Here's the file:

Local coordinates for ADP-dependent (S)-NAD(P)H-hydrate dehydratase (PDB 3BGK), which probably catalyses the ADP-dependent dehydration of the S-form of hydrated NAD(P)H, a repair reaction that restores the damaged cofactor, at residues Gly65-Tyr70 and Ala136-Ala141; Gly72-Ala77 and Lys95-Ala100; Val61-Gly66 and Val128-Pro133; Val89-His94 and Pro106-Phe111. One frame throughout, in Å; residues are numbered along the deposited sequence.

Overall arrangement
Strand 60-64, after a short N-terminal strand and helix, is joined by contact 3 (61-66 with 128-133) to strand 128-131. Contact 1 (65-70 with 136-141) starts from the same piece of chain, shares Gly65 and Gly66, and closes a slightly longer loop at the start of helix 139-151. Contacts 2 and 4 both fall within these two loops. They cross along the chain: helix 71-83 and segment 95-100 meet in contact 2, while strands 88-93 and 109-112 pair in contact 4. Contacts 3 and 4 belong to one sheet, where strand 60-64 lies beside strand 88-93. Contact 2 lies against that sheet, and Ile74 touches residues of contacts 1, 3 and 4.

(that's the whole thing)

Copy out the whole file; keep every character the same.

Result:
Local coordinates for ADP-dependent (S)-NAD(P)H-hydrate dehydratase (PDB 3BGK), which probably catalyses the ADP-dependent dehydration of the S-form of hydrated NAD(P)H, a repair reaction that restores the damaged cofactor, at residues Gly65-Tyr70 and Ala136-Ala141; Gly72-Ala77 and Lys95-Ala100; Val61-Gly66 and Val128-Pro133; Val89-His94 and Pro106-Phe111. One frame throughout, in Å; residues are numbered along the deposited sequence.

Overall arrangement
Strand 60-64, after a short N-terminal strand and helix, is joined by contact 3 (61-66 with 128-133) to strand 128-131. Contact 1 (65-70 with 136-141) starts from the same piece of chain, shares Gly65 and Gly66, and closes a slightly longer loop at the start of helix 139-151. Contacts 2 and 4 both fall within these two loops. They cross along the chain: helix 71-83 and segment 95-100 meet in contact 2, while strands 88-93 and 109-112 pair in contact 4. Contacts 3 and 4 belong to one sheet, where strand 60-64 lies beside strand 88-93. Contact 2 lies against that sheet, and Ile74 touches residues of contacts 1, 3 and 4.